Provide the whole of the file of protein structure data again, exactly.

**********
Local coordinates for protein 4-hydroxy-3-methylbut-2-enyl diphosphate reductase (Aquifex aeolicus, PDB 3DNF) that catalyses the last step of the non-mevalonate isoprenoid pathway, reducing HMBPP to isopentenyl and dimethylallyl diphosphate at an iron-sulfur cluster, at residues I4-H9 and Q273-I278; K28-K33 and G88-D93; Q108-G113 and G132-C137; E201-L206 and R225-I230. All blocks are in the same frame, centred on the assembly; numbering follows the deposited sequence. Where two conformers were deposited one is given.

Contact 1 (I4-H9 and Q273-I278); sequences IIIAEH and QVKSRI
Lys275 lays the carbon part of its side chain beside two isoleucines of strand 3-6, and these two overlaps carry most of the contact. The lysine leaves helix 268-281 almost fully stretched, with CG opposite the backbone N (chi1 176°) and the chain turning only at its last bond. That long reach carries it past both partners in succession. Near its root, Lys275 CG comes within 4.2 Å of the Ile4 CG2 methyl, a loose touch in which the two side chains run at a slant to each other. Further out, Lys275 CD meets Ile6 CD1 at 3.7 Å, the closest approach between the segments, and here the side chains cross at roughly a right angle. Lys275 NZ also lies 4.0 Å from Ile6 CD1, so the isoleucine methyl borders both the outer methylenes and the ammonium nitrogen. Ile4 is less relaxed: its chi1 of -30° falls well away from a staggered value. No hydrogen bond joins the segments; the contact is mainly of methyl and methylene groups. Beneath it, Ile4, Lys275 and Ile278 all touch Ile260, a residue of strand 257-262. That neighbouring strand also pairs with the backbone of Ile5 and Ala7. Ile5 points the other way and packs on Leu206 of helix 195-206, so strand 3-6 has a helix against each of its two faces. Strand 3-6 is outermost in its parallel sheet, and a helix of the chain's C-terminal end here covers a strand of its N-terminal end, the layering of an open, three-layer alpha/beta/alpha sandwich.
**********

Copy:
Local coordinates for protein 4-hydroxy-3-methylbut-2-enyl diphosphate reductase (Aquifex aeolicus, PDB 3DNF) that catalyses the last step of the non-mevalonate isoprenoid pathway, reducing HMBPP to isopentenyl and dimethylallyl diphosphate at an iron-sulfur cluster, at residues I4-H9 and Q273-I278; K28-K33 and G88-D93; Q108-G113 and G132-C137; E201-L206 and R225-I230. All blocks are in the same frame, centred on the assembly; numbering follows the deposited sequence. Where two conformers were deposited one is given.

Contact 1 (I4-H9 and Q273-I278); sequences IIIAEH and QVKSRI
Lys275 lays the carbon part of its side chain beside two isoleucines of strand 3-6, and these two overlaps carry most of the contact. The lysine leaves helix 268-281 almost fully stretched, with CG opposite the backbone N (chi1 176°) and the chain turning only at its last bond. That long reach carries it past both partners in succession. Near its root, Lys275 CG comes within 4.2 Å of the Ile4 CG2 methyl, a loose touch in which the two side chains run at a slant to each other. Further out, Lys275 CD meets Ile6 CD1 at 3.7 Å, the closest approach between the segments, and here the side chains cross at roughly a right angle. Lys275 NZ also lies 4.0 Å from Ile6 CD1, so the isoleucine methyl borders both the outer methylenes and the ammonium nitrogen. Ile4 is less relaxed: its chi1 of -30° falls well away from a staggered value. No hydrogen bond joins the segments; the contact is mainly of methyl and methylene groups. Beneath it, Ile4, Lys275 and Ile278 all touch Ile260, a residue of strand 257-262. That neighbouring strand also pairs with the backbone of Ile5 and Ala7. Ile5 points the other way and packs on Leu206 of helix 195-206, so strand 3-6 has a helix against each of its two faces. Strand 3-6 is outermost in its parallel sheet, and a helix of the chain's C-terminal end here covers a strand of its N-terminal end, the layering of an open, three-layer alpha/beta/alpha sandwich.